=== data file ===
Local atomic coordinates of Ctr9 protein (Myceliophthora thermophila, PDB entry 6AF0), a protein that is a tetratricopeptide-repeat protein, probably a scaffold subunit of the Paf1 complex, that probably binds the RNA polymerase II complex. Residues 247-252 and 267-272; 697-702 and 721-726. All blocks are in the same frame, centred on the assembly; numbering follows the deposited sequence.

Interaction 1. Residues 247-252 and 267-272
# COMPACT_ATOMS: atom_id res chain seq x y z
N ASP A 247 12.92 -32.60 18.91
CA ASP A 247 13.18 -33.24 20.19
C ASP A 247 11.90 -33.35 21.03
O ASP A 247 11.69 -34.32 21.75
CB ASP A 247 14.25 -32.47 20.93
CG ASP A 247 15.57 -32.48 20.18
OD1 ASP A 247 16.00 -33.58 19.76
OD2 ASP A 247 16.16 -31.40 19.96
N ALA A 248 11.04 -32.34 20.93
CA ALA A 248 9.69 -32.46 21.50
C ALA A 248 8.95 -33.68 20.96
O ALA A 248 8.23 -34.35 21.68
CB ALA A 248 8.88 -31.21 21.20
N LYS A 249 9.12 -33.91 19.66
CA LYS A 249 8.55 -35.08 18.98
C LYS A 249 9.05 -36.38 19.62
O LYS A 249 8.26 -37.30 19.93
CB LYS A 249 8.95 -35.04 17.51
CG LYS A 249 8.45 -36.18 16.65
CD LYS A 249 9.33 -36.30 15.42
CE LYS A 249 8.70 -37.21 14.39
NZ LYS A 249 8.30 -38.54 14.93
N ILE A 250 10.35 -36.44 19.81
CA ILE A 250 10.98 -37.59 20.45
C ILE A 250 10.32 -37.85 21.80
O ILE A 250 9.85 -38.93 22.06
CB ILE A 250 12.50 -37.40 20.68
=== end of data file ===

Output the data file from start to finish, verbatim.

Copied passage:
Local atomic coordinates of Ctr9 protein (Myceliophthora thermophila, PDB entry 6AF0), a protein that is a tetratricopeptide-repeat protein, probably a scaffold subunit of the Paf1 complex, that probably binds the RNA polymerase II complex. Residues 247-252 and 267-272; 697-702 and 721-726. All blocks are in the same frame, centred on the assembly; numbering follows the deposited sequence.

Interaction 1. Residues 247-252 and 267-272
# COMPACT_ATOMS: atom_id res chain seq x y z
N ASP A 247 12.92 -32.60 18.91
CA ASP A 247 13.18 -33.24 20.19
C ASP A 247 11.90 -33.35 21.03
O ASP A 247 11.69 -34.32 21.75
CB ASP A 247 14.25 -32.47 20.93
CG ASP A 247 15.57 -32.48 20.18
OD1 ASP A 247 16.00 -33.58 19.76
OD2 ASP A 247 16.16 -31.40 19.96
N ALA A 248 11.04 -32.34 20.93
CA ALA A 248 9.69 -32.46 21.50
C ALA A 248 8.95 -33.68 20.96
O ALA A 248 8.23 -34.35 21.68
CB ALA A 248 8.88 -31.21 21.20
N LYS A 249 9.12 -33.91 19.66
CA LYS A 249 8.55 -35.08 18.98
C LYS A 249 9.05 -36.38 19.62
O LYS A 249 8.26 -37.30 19.93
CB LYS A 249 8.95 -35.04 17.51
CG LYS A 249 8.45 -36.18 16.65
CD LYS A 249 9.33 -36.30 15.42
CE LYS A 249 8.70 -37.21 14.39
NZ LYS A 249 8.30 -38.54 14.93
N ILE A 250 10.35 -36.44 19.81
CA ILE A 250 10.98 -37.59 20.45
C ILE A 250 10.32 -37.85 21.80
O ILE A 250 9.85 -38.93 22.06
CB ILE A 250 12.50 -37.40 20.68